However, at the turn of the Millenium, Roy Keane became the first footballer to break the £50,000-a-week mark when he put pen to paper in a new deal with, then Premier League Champions, Manchester United worth £52,000-a-week. In previous times, it took years for another record to be broken. But just one year on from Roy Keane breaking the £50,000-a-week mark there was a new standard set for players wages when in 2001 Arsenal signed Sol Campbell from North London rivals Tottenham Hotspur with Campbell putting pen to paper signing a contract worth £100,000-a-week. In the space of just 40 years since the abolishment of maximum wage caps, it has seen players go from £100-a-week to £100,000-a-week. Carlos Tevez was reportedly earning £286,000-a-week from Manchester City making him the first £1 million a month player. But when will this spending spree end?
At the rate of which transfers and wages are rising, it won't be long till we are witnessing the first ever £1 million-a-week player or even the first player to be bought for £1 billion. Players in today's market tend to have release clauses which can't be met unless you have lucrative funds available to make these transfers, even if that was the case, there is still the case of Financial Fair Play to deal with. It's often reported that 'World Class' players who are indispensable to clubs have release clauses of between £300-£800 million. Was Jimmy Hill wrong for abolishing the maximum wage cap? Each person will have varied opinions on this but many might see this as the starting point that triggered such lucrative wages being offered to players.
The previous restrictions to cap players earnings might have been put in to play for this exact reason. It could have been set in motion to allow clubs a level playing field in which to offer players the same amount. Imagine today witnessing a League Two club offering the same wages as a Premier League club to a top player. Financial Fair Play was introduced by UEFA in 2009, which is seen as a similar replica to the restrictions made in the early 1900's by The FA. It states that a club must generate a significant income to allow them to sign players for big fees and offer big wages. If they sign players with high wages without having the means to self generate this type of income, the club in question would be subject to sanctions from UEFA. A step in the right direction, in some respects.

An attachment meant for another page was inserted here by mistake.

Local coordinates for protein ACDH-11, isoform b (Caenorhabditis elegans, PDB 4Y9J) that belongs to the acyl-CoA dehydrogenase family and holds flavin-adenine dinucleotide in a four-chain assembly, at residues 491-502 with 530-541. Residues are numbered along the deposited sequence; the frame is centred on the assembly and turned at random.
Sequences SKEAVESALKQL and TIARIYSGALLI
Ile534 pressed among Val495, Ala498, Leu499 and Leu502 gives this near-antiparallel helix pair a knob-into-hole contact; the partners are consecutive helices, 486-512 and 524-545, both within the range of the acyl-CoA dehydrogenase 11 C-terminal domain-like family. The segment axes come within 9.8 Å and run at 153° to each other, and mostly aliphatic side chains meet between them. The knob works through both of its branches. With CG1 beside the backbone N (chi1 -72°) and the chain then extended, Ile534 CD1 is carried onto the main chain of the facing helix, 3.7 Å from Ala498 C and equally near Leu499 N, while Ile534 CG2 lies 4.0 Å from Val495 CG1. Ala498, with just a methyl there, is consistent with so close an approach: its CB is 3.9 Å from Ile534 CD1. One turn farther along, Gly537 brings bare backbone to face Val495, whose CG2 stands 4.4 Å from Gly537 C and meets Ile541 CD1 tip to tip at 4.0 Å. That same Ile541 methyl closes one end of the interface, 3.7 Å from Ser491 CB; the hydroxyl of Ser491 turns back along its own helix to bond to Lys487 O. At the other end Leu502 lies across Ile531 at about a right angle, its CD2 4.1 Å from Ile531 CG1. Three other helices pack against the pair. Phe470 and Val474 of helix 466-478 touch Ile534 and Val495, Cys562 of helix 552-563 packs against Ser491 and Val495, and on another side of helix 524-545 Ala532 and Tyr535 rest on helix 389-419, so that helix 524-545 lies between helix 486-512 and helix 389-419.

Cost of Following a Club
We often grew up on stories from previous generations about how prices have spiralled out of control throughout the years from beers to houses. Football is no exception in these circumstances. The cost of following a club feels as though it will cost you an arm and a leg to be able to support them week in week out. Ticket prices, Merchandising and half time beverages have increased over the years. Many will argue it's a different era with pricing changing but in reality, it is deemed to be cheaper than in today's pricing.
A football fan will travel thousands of miles each season, home and away to follow their respective teams. They will be there irrelevant of weather conditions from frosty tuesday nights right the way through to a warm weekend afternoon. It's often been said that a fan would need to be truly dedicated to following their teams due to the amount of games played in each season. Take into consideration that some clubs will travel from the full distance of the country in some cases for a late night midweek kick off. A fan would then have to leave work early, travel up/down to the stadium and then not arrive back home till after midnight which would mean that they would have to endure a minimum nights sleep or have the next day off work due to the late arrival back home. For some, it's not possible for them to have time off. Despite this level of support, clubs are still demanding that fans pay extravagant prices for tickets and on top of that the cost to travel down and also beverages while down there which can amount, in some cases, fans paying just shy of £100.